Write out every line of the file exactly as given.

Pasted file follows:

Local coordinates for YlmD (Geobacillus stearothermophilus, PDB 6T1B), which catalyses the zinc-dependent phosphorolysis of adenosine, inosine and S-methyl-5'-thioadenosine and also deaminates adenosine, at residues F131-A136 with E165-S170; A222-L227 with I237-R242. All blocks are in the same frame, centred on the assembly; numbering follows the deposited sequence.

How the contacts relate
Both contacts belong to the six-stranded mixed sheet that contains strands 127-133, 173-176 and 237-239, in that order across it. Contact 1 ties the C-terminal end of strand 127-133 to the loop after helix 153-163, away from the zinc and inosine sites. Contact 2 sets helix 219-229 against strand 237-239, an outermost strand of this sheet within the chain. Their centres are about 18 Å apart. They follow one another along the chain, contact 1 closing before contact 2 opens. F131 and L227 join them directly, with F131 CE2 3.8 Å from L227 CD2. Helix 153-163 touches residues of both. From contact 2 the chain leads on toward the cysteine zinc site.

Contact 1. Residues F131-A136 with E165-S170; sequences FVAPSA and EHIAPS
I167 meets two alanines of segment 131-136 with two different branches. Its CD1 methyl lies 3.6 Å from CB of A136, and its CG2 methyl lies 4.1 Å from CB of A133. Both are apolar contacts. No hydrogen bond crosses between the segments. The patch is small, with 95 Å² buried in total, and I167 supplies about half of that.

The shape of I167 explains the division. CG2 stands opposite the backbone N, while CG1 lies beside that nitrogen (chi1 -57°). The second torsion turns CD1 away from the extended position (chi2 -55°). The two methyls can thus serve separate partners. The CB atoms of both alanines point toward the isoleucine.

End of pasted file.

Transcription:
Local coordinates for YlmD (Geobacillus stearothermophilus, PDB 6T1B), which catalyses the zinc-dependent phosphorolysis of adenosine, inosine and S-methyl-5'-thioadenosine and also deaminates adenosine, at residues F131-A136 with E165-S170; A222-L227 with I237-R242. All blocks are in the same frame, centred on the assembly; numbering follows the deposited sequence.

How the contacts relate
Both contacts belong to the six-stranded mixed sheet that contains strands 127-133, 173-176 and 237-239, in that order across it. Contact 1 ties the C-terminal end of strand 127-133 to the loop after helix 153-163, away from the zinc and inosine sites. Contact 2 sets helix 219-229 against strand 237-239, an outermost strand of this sheet within the chain. Their centres are about 18 Å apart. They follow one another along the chain, contact 1 closing before contact 2 opens. F131 and L227 join them directly, with F131 CE2 3.8 Å from L227 CD2. Helix 153-163 touches residues of both. From contact 2 the chain leads on toward the cysteine zinc site.

Contact 1. Residues F131-A136 with E165-S170; sequences FVAPSA and EHIAPS
I167 meets two alanines of segment 131-136 with two different branches. Its CD1 methyl lies 3.6 Å from CB of A136, and its CG2 methyl lies 4.1 Å from CB of A133. Both are apolar contacts. No hydrogen bond crosses between the segments. The patch is small, with 95 Å² buried in total, and I167 supplies about half of that.

The shape of I167 explains the division. CG2 stands opposite the backbone N, while CG1 lies beside that nitrogen (chi1 -57°). The second torsion turns CD1 away from the extended position (chi2 -55°). The two methyls can thus serve separate partners. The CB atoms of both alanines point toward the isoleucine.